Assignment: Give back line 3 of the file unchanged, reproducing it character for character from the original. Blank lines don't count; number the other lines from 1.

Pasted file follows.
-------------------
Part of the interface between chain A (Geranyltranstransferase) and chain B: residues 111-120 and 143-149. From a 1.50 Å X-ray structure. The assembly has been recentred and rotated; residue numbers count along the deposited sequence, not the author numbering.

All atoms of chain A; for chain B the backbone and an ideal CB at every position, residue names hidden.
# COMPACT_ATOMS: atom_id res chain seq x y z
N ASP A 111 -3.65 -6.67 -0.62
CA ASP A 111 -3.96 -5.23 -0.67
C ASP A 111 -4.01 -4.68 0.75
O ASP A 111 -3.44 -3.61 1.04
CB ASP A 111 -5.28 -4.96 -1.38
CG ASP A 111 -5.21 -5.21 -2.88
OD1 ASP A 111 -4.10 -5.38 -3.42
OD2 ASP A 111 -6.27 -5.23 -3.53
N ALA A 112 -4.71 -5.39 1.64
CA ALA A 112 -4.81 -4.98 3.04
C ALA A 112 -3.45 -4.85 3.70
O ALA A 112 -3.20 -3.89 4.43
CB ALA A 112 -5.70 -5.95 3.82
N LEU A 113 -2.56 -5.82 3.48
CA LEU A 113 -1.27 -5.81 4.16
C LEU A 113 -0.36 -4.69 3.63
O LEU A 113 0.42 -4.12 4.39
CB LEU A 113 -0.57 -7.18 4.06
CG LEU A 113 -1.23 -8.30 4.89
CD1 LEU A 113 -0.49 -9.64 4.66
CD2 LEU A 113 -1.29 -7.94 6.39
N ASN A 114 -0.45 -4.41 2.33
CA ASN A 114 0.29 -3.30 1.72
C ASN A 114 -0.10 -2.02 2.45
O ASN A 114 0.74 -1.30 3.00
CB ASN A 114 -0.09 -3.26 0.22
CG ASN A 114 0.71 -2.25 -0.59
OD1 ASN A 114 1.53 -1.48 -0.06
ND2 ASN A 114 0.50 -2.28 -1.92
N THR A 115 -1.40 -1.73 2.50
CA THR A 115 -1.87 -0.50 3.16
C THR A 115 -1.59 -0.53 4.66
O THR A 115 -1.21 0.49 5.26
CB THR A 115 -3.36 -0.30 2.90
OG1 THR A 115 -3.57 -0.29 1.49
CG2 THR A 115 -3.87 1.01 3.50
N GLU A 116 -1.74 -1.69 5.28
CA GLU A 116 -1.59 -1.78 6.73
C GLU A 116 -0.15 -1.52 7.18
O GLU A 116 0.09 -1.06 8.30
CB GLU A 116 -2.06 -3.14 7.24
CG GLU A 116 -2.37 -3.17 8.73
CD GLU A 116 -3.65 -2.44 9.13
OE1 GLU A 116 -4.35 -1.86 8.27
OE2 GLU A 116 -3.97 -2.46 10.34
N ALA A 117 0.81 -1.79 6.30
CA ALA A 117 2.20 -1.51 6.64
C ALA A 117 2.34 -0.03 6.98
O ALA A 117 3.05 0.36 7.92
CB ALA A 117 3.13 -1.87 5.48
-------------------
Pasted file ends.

# COMPACT_ATOMS: atom_id res chain seq x y z